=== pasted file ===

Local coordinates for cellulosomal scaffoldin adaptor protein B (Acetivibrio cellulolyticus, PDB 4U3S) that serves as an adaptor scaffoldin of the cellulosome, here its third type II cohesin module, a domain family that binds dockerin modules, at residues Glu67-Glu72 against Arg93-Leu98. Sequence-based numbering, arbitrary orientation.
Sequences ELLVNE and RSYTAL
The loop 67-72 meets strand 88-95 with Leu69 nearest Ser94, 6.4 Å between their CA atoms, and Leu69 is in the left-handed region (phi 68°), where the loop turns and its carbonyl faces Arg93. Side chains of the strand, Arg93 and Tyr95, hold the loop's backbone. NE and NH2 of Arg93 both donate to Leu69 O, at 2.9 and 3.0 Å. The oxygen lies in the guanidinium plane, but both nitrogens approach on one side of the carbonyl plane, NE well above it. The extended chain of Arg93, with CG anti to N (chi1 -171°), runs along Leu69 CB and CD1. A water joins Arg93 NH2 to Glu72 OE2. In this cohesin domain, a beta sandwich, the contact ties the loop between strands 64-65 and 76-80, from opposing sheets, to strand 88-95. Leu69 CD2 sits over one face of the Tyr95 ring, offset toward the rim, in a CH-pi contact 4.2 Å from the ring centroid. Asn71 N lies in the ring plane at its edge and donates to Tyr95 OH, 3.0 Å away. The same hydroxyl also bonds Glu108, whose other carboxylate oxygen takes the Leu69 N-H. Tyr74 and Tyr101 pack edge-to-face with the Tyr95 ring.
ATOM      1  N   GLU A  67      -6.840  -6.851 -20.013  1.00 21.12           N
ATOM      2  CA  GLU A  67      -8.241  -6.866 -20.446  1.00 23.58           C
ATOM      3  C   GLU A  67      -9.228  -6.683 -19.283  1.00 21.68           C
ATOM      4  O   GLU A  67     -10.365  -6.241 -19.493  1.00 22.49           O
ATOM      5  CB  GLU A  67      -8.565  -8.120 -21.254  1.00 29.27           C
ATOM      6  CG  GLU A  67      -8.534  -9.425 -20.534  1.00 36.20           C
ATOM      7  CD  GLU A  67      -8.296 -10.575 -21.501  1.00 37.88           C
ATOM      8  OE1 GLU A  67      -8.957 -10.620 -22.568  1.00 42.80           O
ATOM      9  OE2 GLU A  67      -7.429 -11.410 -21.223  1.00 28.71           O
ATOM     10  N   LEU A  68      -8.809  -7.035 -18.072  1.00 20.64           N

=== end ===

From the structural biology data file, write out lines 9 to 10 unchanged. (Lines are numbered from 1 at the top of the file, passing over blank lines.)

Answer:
ATOM      6  CG  GLU A  67      -8.534  -9.425 -20.534  1.00 36.20           C
ATOM      7  CD  GLU A  67      -8.296 -10.575 -21.501  1.00 37.88           C